Curriculum

LAST UPDATED:

The term curriculum refers to the lessons and academic content taught in a school or in a specific course or program. In dictionaries, curriculum is often defined as the courses offered by a school, but it is rarely used in such a general sense in schools. Depending on how broadly educators define or employ the term, curriculum typically refers to the knowledge and skills students are expected to learn, which includes the learning standards or learning objectives they are expected to meet; the units and lessons that teachers teach; the assignments and projects given to students; the books, materials, videos, presentations, and readings used in a course; and the tests, assessments, and other methods used to evaluate student learning. An individual teacher’s curriculum, for example, would be the specific learning standards, lessons, assignments, and materials used to organize and teach a particular course.

When the terms curriculum or curricula are used in educational contexts without qualification, specific examples, or additional explanation, it may be difficult to determine precisely what the terms are referring to—mainly because they could be applied to either all or only some of the component parts of a school’s academic program or courses.

In many cases, teachers develop their own curricula, often refining and improving them over years, although it is also common for teachers to adapt lessons and syllabi created by other teachers, use curriculum templates and guides to structure their lessons and courses, or purchase prepackaged curricula from individuals and companies. In some cases, schools purchase comprehensive, multigrade curriculum packages—often in a particular subject area, such as mathematics—that teachers are required to use or follow. Curriculum may also encompass a school’s academic requirements for graduation, such as the courses students have to take and pass, the number of credits students must complete, and other requirements, such as completing a capstone project or a certain number of community-service hours. Generally speaking, curriculum takes many different forms in schools—too many to comprehensively catalog here.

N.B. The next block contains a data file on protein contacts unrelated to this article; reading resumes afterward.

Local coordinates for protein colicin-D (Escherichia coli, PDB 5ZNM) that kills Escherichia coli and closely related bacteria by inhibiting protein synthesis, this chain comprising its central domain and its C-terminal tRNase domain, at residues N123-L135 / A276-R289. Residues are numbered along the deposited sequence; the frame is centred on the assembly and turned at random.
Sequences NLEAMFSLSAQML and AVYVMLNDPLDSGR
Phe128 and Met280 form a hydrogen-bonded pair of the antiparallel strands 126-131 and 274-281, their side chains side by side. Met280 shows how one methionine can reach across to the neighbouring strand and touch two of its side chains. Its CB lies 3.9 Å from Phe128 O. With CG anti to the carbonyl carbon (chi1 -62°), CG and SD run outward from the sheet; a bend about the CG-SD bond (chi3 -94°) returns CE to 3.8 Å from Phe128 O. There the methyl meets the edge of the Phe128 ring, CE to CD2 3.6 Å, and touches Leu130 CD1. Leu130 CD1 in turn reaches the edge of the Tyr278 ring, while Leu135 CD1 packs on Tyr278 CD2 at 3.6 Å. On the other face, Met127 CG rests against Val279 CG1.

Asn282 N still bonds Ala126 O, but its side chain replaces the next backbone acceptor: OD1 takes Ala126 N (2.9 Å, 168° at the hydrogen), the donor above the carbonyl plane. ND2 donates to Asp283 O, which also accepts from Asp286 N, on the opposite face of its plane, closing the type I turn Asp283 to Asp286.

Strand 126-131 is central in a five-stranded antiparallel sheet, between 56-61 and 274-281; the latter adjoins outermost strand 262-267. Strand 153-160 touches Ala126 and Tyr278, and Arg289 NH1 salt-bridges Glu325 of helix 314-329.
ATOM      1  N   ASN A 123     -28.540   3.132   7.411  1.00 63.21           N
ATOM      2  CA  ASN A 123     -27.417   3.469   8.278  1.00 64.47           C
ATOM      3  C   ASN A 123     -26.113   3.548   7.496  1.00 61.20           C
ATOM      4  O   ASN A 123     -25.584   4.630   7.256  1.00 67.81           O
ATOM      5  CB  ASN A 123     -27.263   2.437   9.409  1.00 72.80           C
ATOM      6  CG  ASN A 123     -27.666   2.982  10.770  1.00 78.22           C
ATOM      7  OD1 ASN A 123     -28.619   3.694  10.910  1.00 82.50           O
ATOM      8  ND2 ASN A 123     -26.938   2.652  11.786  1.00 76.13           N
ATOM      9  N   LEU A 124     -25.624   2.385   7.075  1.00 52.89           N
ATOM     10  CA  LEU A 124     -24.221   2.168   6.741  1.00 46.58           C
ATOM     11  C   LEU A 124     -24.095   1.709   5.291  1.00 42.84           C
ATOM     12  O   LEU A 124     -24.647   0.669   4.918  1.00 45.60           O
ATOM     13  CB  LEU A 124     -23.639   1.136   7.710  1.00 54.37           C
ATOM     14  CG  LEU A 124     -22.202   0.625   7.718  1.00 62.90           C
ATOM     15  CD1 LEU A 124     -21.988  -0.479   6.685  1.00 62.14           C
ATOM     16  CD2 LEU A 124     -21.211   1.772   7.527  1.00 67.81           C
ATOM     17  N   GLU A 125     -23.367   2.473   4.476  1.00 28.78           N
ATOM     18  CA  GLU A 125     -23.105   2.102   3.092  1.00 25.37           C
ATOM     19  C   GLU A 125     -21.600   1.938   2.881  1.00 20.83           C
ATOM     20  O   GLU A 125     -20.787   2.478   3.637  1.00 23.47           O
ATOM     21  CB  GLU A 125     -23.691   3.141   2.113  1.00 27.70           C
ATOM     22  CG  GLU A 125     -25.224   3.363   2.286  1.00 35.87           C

It is important to note that while curriculum encompasses a wide variety of potential educational and instructional practices, educators often have a very precise, technical meaning in mind when they use the term. Most teachers spend a lot of time thinking about, studying, discussing, and analyzing curriculum, and many educators have acquired a specialist’s expertise in curriculum development—i.e., they know how to structure, organize, and deliver lessons  in ways that facilitate or accelerate student learning. To noneducators, some curriculum materials may seem simple or straightforward (such as a list of required reading, for example), but they may reflect a deep and sophisticated understanding of an academic discipline and of the most effective strategies for learning acquisition and classroom management.

For a related discussion, see hidden curriculum.

Reform

Since curriculum is one of the foundational elements of effective schooling and teaching, it is often the object of reforms, most of which are broadly intended to either mandate or encourage greater curricular standardization and consistency across states, schools, grade levels, subject areas, and courses. The following are a few representative examples of the ways in which curriculum is targeted for improvement or used to leverage school improvement and increase teacher effectiveness: